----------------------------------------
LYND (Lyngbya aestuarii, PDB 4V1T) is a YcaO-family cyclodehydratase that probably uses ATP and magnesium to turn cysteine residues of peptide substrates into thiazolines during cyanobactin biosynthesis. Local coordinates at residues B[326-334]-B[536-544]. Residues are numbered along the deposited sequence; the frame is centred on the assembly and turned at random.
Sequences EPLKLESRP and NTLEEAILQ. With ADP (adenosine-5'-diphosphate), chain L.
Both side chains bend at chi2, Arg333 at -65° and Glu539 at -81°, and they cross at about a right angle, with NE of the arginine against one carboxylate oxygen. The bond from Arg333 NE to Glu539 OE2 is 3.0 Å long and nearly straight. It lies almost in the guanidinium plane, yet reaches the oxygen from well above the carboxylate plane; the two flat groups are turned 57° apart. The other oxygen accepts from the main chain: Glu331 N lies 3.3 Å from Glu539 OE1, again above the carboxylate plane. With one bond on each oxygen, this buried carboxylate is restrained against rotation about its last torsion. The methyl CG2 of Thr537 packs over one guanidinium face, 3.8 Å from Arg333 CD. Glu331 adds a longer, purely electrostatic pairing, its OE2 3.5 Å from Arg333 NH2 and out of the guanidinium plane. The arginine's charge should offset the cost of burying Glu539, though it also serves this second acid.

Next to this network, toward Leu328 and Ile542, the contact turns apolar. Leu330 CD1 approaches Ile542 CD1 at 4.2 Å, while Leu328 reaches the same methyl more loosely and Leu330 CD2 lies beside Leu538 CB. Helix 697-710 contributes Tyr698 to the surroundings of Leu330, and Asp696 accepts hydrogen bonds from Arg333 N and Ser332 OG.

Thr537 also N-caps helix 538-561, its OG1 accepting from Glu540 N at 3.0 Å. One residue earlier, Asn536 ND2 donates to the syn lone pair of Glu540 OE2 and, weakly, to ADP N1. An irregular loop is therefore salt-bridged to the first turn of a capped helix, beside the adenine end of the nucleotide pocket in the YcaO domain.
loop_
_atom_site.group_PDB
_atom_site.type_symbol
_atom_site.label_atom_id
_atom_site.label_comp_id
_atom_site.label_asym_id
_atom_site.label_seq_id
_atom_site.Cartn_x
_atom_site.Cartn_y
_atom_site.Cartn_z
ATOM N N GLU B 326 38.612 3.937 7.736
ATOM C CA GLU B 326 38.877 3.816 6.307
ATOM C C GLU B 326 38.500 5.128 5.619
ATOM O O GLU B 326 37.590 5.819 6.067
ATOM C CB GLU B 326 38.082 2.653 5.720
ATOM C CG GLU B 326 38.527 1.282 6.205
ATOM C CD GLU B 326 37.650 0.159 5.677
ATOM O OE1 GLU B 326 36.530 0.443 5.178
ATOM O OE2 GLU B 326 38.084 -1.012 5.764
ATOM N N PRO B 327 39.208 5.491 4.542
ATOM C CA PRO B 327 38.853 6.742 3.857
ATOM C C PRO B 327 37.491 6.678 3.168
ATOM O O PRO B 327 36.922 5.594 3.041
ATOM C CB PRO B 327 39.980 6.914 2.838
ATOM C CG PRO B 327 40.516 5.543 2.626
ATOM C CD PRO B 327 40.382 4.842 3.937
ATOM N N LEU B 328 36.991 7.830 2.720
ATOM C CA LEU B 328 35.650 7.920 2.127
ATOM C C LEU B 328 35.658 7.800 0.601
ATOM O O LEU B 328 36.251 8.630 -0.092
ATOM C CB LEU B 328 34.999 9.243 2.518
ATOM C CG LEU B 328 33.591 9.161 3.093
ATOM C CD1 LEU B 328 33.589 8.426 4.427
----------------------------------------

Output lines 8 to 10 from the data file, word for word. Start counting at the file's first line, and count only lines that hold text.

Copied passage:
_atom_site.type_symbol
_atom_site.label_atom_id
_atom_site.label_comp_id